Fr: Goéland de Scoresby
All: Blutschnabelmöwe
Esp: Gaviota Patagona, Gaviota austral, Gaviota gris
Ita: Gabbiano di Magellano
Nd: Dolfijnmeeuw
Sd: Delfinmås


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Dolphin Gull
Leucophaeus scoresbii

Charadriiformes Order – Laridae Family

The name of this species pays tribute to the English explorer William Scoresby (1789-1857). The Dolphin Gull belongs to the genus Leucophaeus for its peculiar behaviour, plumage, and chick’s appearance.

Length: 40-46 cm
Wingspan: 104-110 cm
Weight: 524 g

The Dolphin Gull shows very peculiar plumage with uniform pale grey head and upperparts. The mantle is darker. Primaries are uniformly black, whereas secondaries and inner primaries show a broad, white, triangular trailing edge. The tail is white.

The heavy bill and the fairly short legs are bright red. The eyes are white, surrounded by conspicuous red eyering, enhanced by a white second one.

Both sexes are similar.
The non-breeding adult and the 2d winter have dark grey mottled white hood.
The juvenile has uniform dark brown upperparts with slaty-brown wing-coverts, and whitish belly. Bill and legs are paler than in adults, the bill with black tip. The eyes are darker, mostly pale brownish.

The Dolphin Gull occurs in southern South America, around the coasts of southern Chile and Argentina, to Tierra del Fuego and Falkland islands.
Outside the breeding season, it can be seen further North on both mainland coasts. It is resident on Falklands.     

The Dolphin Gull occurs on the rocky coasts. Its breeding sites vary from low sea cliffs, through sand or gravel beaches, to marshy depression and headlands.
On Falkland Islands, it often occurs near fresh water or on rocks over sea.
The non-breeding birds often frequent harbours.

The Dolphin Gull’s calls vary from harsh croaking to screaming calls. The alarm call is a series of “kek, kek, kek…”
Long calls are high-pitched and loud, ending in a prolonged laughter. These long calls are used to attract a mate, to call the chicks and to defend the territory.
Many calls are individually recognizable, and allow parents and chicks to recognize each other within the colony.

The Dolphin Gull usually occurs in the vicinity of seabirds colonies, near marine mammals and even close to slaughterhouses.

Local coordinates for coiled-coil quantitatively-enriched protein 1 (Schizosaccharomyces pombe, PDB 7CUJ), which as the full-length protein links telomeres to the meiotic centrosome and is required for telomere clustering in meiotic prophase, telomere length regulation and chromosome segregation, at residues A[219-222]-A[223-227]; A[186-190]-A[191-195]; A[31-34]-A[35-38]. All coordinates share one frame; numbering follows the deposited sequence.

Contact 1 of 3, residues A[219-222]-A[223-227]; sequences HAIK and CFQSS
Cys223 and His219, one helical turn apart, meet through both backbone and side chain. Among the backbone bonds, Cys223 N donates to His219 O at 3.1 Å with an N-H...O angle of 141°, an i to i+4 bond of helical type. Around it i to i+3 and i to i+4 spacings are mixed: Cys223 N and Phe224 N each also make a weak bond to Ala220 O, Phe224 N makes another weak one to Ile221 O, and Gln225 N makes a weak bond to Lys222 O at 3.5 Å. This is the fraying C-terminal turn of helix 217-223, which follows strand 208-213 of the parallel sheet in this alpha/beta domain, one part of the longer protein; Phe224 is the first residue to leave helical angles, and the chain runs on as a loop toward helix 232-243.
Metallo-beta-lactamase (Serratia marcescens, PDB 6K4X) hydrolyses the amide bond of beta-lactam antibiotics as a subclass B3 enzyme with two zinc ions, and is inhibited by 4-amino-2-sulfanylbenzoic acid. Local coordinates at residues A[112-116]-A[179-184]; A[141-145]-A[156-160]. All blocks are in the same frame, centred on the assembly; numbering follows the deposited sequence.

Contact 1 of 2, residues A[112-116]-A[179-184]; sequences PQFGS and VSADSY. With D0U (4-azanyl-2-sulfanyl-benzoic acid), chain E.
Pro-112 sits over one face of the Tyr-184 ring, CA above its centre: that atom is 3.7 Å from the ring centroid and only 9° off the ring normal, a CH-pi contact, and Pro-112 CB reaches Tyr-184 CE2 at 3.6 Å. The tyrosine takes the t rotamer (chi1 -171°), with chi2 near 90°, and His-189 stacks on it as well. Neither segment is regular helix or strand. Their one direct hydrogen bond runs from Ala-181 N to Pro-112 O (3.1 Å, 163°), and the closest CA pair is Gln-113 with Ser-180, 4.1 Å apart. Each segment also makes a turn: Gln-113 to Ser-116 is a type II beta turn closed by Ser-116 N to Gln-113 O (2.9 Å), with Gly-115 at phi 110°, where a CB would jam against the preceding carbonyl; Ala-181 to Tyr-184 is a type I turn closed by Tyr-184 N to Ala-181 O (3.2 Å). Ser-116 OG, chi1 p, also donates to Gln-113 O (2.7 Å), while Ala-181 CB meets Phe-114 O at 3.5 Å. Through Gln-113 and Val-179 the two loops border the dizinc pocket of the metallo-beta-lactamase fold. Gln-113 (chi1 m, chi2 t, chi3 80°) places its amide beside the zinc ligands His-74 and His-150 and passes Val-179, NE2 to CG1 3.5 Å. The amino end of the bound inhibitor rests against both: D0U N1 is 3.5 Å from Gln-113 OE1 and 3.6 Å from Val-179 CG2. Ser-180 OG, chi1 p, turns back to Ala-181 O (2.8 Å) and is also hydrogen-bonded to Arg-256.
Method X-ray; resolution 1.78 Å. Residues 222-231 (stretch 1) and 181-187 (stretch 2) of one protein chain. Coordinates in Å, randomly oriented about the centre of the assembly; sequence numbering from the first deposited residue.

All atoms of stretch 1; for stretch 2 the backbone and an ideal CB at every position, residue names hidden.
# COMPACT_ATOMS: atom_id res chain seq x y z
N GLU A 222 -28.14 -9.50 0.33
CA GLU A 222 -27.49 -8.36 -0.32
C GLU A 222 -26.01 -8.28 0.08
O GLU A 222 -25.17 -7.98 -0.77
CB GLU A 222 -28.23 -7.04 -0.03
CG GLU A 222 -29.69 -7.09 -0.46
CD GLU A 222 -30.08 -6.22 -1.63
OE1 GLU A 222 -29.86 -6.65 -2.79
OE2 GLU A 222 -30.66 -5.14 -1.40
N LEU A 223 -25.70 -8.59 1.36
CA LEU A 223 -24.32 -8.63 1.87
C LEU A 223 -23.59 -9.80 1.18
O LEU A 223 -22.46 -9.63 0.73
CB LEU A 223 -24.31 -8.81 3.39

It feeds mainly on carrion and offal, chicks and eggs of seabirds, mussels and other marine invertebrates. It scavenges around the marine mammals, taking dead fish, placentae and especially faeces.

It occasionally steals food and also pirates other seabirds.
It feeds by probing in seaweeds for invertebrates, and picks mussels before to drop them onto rocks in order to break open the shell.

The Dolphin Gull breeds in small colonies, from 25 to 200 pairs, often mixed with other Laridae species. It can be seen alone or in pairs, and also in small loose groups.
They are monogamous and territorial. They are usually more vocal during the breeding season. Once the pair is formed, both mates engage in displays and calling, and also perform courtship feeding. Copulation is typically accompanied by calls and by “wing-flagging”. Both mates defend strongly the territory of which the surface varies through the breeding cycle.

The Dolphin Gull is resident on Falkland Islands. However, wide dispersion around the islands is reported.
The birds from mainland S America move northwards. Those from Argentina (Punta Tumbo) move 200 km to North, on Valdés Peninsula.
Like all Laridae, the Dolphin Gull has powerful and agile flight.

The breeding season starts in September. The laying occurs in early November in Tierra del Fuego, and late November or through December in Punta Tumbo. Eggs are led through December on Falklands.
They nest in small colonies of up to 200 pairs.
The nest is placed among boulders or on volcanic rocks, protected by tussock grass. On Falklands, the colonies are established on beaches or coastal plains, or inland near large ponds.
It is a depression on the ground made with kelp and other vegetation found in the vicinity of the nest, and the interior is lined with grass.

The female lays 2-3 eggs. Both sexes incubate during 24-27 days. The chicks show some black spots and streaks from gape to below the eye, and the body is pale. They are precocial and they follow their parents about 2-5 days after hatching. As they are growing up, they form crèches while both adults collect food.

The Dolphin Gull’s population is estimated at 6,700/19,000 mature individuals. The Falklands’ population is the largest with about 4,000 breeding pairs. These populations appear fairly stable in spite of introduced predators on the islands.
The Dolphin Gull is not currently threatened.